There is a total of 40 marks available on this Paper. Although the questions are different on each paper 3, the number of marks assigned to each skill is always the same. This is shown in the table below.
The syllabus explains each of these skills in detail, and it is important that you read the appropriate pages in the syllabus so that you know what each skill is, and what you will be tested on.
The next few pages explain what you can do to make sure you get as many marks as possible for each of these skills. They give you guidance in how you can build up your skills as you do practical work during your course, and also how to do well in the examination itself. They are not arranged In the same order as in the syllabus, or in the table above. Instead, they have been arranged by the kind of task you will be asked to do, either in practical work during your biology course or in the examination.
There is a great deal of information for you to take in, and skills for you to develop. The only way to do this really successfully is to do lots of practical work, and gradually build up your skills bit by bit. Don't worry if you don't get everything right first time. Just take note of what you can do to improve next time - you will steadily get better and better.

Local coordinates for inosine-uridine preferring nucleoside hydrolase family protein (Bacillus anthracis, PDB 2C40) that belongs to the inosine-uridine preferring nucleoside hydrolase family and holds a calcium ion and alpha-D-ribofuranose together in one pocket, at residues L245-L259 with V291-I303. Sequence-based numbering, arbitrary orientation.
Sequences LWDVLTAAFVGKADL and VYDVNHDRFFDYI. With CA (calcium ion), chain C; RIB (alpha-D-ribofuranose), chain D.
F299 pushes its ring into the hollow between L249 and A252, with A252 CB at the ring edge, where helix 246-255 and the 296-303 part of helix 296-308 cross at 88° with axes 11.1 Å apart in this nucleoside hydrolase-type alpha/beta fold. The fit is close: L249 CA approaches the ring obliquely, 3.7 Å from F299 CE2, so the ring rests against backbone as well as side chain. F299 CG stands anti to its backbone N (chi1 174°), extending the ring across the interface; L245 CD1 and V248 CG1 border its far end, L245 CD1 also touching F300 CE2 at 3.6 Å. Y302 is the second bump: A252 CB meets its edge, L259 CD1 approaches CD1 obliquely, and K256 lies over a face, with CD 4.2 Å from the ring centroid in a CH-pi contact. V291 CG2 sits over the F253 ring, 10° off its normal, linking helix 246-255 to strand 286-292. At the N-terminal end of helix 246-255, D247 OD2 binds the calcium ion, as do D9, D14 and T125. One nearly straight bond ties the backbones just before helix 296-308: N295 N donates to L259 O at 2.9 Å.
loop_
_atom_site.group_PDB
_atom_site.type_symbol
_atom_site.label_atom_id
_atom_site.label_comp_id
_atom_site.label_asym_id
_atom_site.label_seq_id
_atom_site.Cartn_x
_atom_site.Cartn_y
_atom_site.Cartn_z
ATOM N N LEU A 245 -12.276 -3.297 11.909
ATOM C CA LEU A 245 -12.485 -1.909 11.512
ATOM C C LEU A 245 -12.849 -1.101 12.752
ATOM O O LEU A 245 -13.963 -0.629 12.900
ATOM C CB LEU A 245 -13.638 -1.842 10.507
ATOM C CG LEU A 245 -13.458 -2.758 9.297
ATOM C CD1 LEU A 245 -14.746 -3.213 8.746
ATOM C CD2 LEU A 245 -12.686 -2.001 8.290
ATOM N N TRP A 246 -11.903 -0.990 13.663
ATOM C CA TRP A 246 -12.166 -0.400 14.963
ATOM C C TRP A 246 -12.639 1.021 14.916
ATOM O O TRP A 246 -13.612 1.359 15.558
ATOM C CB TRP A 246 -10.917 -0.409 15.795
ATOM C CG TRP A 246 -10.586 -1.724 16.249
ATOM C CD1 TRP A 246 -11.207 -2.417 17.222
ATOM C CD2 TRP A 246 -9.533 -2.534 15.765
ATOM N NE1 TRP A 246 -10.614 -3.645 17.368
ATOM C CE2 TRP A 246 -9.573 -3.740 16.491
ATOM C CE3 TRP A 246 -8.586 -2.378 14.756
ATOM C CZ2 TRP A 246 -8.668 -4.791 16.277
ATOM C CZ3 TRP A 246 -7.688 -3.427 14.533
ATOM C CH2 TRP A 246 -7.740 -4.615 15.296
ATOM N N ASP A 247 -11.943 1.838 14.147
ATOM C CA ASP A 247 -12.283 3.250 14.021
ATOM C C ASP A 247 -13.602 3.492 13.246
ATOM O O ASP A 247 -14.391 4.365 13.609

The examination questions
There are usually two questions on Paper 3. The examiners will take care to set questions that are not exactly the same as any you have done before. It is possible that there could be three shorter questions instead of two longer ones, so do not be surprised if that happens.
It is very important that you do exactly what the question asks you to do. Candidates often lose marks by doing something they have already practised, rather than doing what the question actually requires.
This is likely to be what is sometimes called a 'wet practical'. For example, it could be:
• an investigation into the activity of an enzyme
• an osmosis experiment
• tests for biological molecules
This question will often ask you to investigate the effect of one factor on another for example, the effect of enzyme concentration on rate of reaction, or the effect of leaf area on the rate of transpiration.
This question is likely to involve making drawings from a specimen. This could be a real specimen, or it could be a photograph. You may be asked to use a microscope, a stage micrometer and eyepiece graticule, or images of them, to work out the magnification or size of the specimen.
The two questions are designed to take up approximately equal amounts of your time. You should therefore aim to spend about 1 hour on each question.
During your course:
• Every time you do a practical during your AS course, time yourself. Are you making quickly enough? You will probably find that you are very slow to begin with, but as the course progresses try to work a little faster as your confidence improves.
ln the exam:
• Do exactly what the question asks you to do. This is unlikely to be exactly the same as anything you have done before.
• leave yourself enough time to do each question, spending an appropriate number of minutes on each one.